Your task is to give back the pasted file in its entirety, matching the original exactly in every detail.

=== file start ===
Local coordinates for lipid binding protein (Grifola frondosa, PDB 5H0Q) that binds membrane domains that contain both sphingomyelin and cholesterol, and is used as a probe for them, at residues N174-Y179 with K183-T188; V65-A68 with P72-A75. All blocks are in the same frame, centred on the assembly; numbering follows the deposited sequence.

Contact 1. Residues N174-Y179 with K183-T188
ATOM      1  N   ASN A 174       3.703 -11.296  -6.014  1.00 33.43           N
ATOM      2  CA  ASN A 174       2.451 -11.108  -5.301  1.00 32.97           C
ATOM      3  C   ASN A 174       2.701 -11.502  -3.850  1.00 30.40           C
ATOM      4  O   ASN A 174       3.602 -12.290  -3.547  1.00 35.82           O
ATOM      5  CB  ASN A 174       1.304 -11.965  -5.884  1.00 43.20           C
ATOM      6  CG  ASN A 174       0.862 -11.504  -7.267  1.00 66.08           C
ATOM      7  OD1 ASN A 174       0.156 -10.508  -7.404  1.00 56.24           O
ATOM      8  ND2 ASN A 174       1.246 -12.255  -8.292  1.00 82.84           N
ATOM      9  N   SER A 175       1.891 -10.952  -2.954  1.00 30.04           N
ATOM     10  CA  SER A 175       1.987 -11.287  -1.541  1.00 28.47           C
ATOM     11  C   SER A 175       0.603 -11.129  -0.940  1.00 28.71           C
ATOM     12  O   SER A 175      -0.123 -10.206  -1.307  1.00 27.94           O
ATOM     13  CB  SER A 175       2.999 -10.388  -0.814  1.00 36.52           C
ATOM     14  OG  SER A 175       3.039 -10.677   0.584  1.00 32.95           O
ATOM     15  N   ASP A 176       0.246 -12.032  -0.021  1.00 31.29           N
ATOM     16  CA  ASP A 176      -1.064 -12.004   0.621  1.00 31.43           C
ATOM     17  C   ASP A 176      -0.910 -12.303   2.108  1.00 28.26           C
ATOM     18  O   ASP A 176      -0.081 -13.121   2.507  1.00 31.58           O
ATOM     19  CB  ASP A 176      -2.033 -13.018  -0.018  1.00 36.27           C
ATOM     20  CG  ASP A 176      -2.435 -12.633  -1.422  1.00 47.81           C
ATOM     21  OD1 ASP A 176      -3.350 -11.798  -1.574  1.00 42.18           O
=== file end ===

Local coordinates for lipid binding protein (Grifola frondosa, PDB 5H0Q) that binds membrane domains that contain both sphingomyelin and cholesterol, and is used as a probe for them, at residues N174-Y179 with K183-T188; V65-A68 with P72-A75. All blocks are in the same frame, centred on the assembly; numbering follows the deposited sequence.

Contact 1. Residues N174-Y179 with K183-T188
ATOM      1  N   ASN A 174       3.703 -11.296  -6.014  1.00 33.43           N
ATOM      2  CA  ASN A 174       2.451 -11.108  -5.301  1.00 32.97           C
ATOM      3  C   ASN A 174       2.701 -11.502  -3.850  1.00 30.40           C
ATOM      4  O   ASN A 174       3.602 -12.290  -3.547  1.00 35.82           O
ATOM      5  CB  ASN A 174       1.304 -11.965  -5.884  1.00 43.20           C
ATOM      6  CG  ASN A 174       0.862 -11.504  -7.267  1.00 66.08           C
ATOM      7  OD1 ASN A 174       0.156 -10.508  -7.404  1.00 56.24           O
ATOM      8  ND2 ASN A 174       1.246 -12.255  -8.292  1.00 82.84           N
ATOM      9  N   SER A 175       1.891 -10.952  -2.954  1.00 30.04           N
ATOM     10  CA  SER A 175       1.987 -11.287  -1.541  1.00 28.47           C
ATOM     11  C   SER A 175       0.603 -11.129  -0.940  1.00 28.71           C
ATOM     12  O   SER A 175      -0.123 -10.206  -1.307  1.00 27.94           O
ATOM     13  CB  SER A 175       2.999 -10.388  -0.814  1.00 36.52           C
ATOM     14  OG  SER A 175       3.039 -10.677   0.584  1.00 32.95           O
ATOM     15  N   ASP A 176       0.246 -12.032  -0.021  1.00 31.29           N
ATOM     16  CA  ASP A 176      -1.064 -12.004   0.621  1.00 31.43           C
ATOM     17  C   ASP A 176      -0.910 -12.303   2.108  1.00 28.26           C
ATOM     18  O   ASP A 176      -0.081 -13.121   2.507  1.00 31.58           O
ATOM     19  CB  ASP A 176      -2.033 -13.018  -0.018  1.00 36.27           C
ATOM     20  CG  ASP A 176      -2.435 -12.633  -1.422  1.00 47.81           C
ATOM     21  OD1 ASP A 176      -3.350 -11.798  -1.574  1.00 42.18           O